Wednesday, November 4, 2020

Lanai Lookout Dive

 A rare opportunity to dive the rugged Kaiwi coast of Oahu. Also, some dolphin come for a visit in Waimea Bay.

If the box above doesn't have the video, you can link to it directly at YouTube here:

Saturday, July 25, 2020

Hawaii Sailing - Episode 1

Here's a quick video recap of what's been going on here in Hawaii. Nearly 1,000 miles of day sailing around Windward Oahu, and some diving too!

If the box above doesn't have the video, you can link to it directly at YouTube here:

Tuesday, September 24, 2019

Kuewa's First Pacific Crossing Video

I finally got a couple of rainy days here in Kaneohe which put me in front of the computer to finish the crossing video.

If the box above doesn't have the video, you can link directly to it at YouTube here:

Monday, July 22, 2019

Passage Wrap-Up

It's been more than a week already since Kuewa and I ghosted into Kaneohe Bay on a spectacular Friday morning. The previous 24 hours had been a little tense, with Kuewa's electrical system developing some problems and sleep being hard to come by, sailing within 12 miles of Moloka'i at 9pm as we turned gradually more westward. The wind backed slightly to the north as we made the curve so Kuewa could point straight for Moku Manu, the twin islands at the point before Kaneohe, without my having to jibe the whisker pole again. Because of the electrical problems, the wind vane blade was steering, rather than the autopilot. The vane followed the wind shift, I didn't touch a thing, and Kuewa headed straight for home.

We had been on port jibe, with the jib on the whisker pole out on the port side, main and genoa out to starboard, for 4 days (except for one little test jibe 2 days out). We were making excellent speed, with Kuewa and the autopilot taking off on surfs down some waves at up to 13 knots. I just stood there in the main hatch with a big grin, amazed at the ease with which Kuewa did this without any input from me!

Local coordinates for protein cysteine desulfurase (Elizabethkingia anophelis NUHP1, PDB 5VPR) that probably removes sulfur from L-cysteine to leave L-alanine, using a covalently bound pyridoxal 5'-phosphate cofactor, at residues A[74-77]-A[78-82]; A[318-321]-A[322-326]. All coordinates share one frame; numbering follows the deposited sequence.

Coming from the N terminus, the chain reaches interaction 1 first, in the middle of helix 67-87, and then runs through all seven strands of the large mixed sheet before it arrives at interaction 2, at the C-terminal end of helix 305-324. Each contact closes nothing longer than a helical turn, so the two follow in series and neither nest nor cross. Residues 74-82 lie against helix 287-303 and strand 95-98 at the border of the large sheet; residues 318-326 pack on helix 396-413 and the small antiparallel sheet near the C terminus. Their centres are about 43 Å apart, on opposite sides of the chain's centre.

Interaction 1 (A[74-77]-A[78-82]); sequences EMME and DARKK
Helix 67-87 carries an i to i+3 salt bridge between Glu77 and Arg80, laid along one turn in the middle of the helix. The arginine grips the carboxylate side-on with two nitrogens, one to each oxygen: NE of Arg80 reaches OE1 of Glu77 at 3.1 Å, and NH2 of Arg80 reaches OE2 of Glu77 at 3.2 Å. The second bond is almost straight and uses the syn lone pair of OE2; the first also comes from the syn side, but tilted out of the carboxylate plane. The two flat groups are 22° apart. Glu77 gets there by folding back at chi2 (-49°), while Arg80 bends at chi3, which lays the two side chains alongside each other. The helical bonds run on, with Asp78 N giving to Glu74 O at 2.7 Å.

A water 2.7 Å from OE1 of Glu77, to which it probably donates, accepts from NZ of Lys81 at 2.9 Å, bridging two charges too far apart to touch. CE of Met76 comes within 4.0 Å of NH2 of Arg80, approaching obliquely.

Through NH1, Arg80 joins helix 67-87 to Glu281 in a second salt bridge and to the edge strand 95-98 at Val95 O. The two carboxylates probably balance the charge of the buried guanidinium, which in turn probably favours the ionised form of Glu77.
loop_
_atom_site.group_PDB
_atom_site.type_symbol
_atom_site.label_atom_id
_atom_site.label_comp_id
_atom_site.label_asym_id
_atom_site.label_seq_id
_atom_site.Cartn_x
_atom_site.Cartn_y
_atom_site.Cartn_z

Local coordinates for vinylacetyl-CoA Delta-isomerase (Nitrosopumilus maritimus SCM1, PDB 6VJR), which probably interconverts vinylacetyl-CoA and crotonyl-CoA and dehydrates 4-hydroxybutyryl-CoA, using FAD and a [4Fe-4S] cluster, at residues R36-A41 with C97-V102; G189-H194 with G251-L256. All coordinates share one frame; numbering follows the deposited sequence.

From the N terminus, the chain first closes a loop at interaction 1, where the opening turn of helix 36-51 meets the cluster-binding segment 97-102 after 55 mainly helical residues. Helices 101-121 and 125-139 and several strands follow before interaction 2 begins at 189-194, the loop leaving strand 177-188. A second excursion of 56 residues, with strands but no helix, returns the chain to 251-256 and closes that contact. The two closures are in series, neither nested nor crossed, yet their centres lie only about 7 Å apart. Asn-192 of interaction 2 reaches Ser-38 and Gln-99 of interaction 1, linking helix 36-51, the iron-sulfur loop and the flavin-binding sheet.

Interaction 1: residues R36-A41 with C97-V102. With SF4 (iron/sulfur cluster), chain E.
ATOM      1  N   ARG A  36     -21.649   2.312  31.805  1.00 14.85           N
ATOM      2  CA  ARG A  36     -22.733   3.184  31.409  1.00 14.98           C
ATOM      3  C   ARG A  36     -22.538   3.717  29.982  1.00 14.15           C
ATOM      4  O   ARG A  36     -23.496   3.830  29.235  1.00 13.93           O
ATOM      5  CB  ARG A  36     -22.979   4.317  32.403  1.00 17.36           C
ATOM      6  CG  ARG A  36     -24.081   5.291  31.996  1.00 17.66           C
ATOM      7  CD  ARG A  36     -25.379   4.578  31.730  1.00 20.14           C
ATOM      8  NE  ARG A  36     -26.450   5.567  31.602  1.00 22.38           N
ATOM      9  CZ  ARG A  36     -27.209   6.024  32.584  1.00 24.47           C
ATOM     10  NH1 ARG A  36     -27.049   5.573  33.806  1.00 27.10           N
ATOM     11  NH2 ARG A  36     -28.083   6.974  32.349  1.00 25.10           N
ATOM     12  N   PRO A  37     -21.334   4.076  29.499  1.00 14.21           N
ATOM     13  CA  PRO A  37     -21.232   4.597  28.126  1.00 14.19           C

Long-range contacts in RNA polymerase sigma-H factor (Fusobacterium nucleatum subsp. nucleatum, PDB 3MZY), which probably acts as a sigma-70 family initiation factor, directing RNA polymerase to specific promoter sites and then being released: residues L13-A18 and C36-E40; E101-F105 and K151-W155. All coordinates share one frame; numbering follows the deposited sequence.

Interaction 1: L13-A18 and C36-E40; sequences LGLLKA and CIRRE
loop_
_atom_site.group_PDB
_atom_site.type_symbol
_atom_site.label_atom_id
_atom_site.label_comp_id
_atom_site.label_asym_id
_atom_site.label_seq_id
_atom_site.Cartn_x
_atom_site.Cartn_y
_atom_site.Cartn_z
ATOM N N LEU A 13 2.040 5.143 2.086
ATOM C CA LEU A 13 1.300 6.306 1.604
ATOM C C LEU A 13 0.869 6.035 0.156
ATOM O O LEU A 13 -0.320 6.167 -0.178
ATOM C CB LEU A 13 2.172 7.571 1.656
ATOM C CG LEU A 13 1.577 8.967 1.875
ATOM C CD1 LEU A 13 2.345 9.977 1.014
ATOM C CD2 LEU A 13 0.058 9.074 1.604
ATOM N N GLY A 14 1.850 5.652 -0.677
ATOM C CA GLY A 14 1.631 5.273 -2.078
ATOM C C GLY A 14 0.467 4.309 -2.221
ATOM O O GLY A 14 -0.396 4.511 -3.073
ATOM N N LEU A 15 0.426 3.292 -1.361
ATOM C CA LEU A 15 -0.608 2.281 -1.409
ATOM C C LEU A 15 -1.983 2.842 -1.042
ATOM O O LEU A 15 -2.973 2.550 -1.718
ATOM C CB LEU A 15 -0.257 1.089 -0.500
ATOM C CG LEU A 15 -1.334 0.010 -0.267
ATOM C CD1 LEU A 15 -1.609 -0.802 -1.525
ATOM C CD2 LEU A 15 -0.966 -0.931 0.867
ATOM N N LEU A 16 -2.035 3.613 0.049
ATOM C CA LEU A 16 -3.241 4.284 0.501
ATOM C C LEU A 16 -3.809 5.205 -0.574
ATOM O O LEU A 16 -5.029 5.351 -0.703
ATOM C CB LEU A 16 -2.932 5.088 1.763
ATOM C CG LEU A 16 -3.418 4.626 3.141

Noodle advised that the high pressure system expanding southward was gong to suck up the wind to our north so the southerly course was the best to stay in the breeze. This brought us to within 47 miles of Pepeekeo Point on the Haumakua coast of the Big Island on Thursday morning, where we jibed and started our curving island tour. The Big Island never did peek out of the clouds, and anyway, we were going so quickly in the solid trade winds that shortly we were within sight of Haleakala on Maui. I was a bit nervous about approaching the islands this way, putting me close to hard things for 30 hours. I came into it a little sleep deprived already, for no other reason than the brain would not shut off long enough to give me complete rest during the previous two days. Prior to that, I had been getting 8 to 10 hours sleep in 24, which was beautiful.

But Noodle's calm advice was spot on. The island tour was so fun, watching all of them peel by so quickly, and that wind shift with the vane following it to aim us right towards home seemed cosmic.